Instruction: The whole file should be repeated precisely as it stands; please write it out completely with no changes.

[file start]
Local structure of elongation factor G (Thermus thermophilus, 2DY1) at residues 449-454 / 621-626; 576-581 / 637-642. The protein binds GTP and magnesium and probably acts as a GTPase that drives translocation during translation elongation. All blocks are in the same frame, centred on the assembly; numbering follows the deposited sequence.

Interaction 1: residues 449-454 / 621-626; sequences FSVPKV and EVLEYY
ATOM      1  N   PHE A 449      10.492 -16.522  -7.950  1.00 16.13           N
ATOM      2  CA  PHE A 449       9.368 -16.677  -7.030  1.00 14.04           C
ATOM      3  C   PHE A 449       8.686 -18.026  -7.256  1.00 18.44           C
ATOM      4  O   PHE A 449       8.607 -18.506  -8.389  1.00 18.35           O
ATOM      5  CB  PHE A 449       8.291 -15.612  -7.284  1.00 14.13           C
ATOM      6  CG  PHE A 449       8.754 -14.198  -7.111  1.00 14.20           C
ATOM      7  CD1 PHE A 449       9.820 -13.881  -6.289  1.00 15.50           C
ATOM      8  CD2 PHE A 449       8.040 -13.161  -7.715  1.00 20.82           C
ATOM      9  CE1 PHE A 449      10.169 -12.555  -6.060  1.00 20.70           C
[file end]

Local structure of elongation factor G (Thermus thermophilus, 2DY1) at residues 449-454 / 621-626; 576-581 / 637-642. The protein binds GTP and magnesium and probably acts as a GTPase that drives translocation during translation elongation. All blocks are in the same frame, centred on the assembly; numbering follows the deposited sequence.

Interaction 1: residues 449-454 / 621-626; sequences FSVPKV and EVLEYY
ATOM      1  N   PHE A 449      10.492 -16.522  -7.950  1.00 16.13           N
ATOM      2  CA  PHE A 449       9.368 -16.677  -7.030  1.00 14.04           C
ATOM      3  C   PHE A 449       8.686 -18.026  -7.256  1.00 18.44           C
ATOM      4  O   PHE A 449       8.607 -18.506  -8.389  1.00 18.35           O
ATOM      5  CB  PHE A 449       8.291 -15.612  -7.284  1.00 14.13           C
ATOM      6  CG  PHE A 449       8.754 -14.198  -7.111  1.00 14.20           C
ATOM      7  CD1 PHE A 449       9.820 -13.881  -6.289  1.00 15.50           C
ATOM      8  CD2 PHE A 449       8.040 -13.161  -7.715  1.00 20.82           C
ATOM      9  CE1 PHE A 449      10.169 -12.555  -6.060  1.00 20.70           C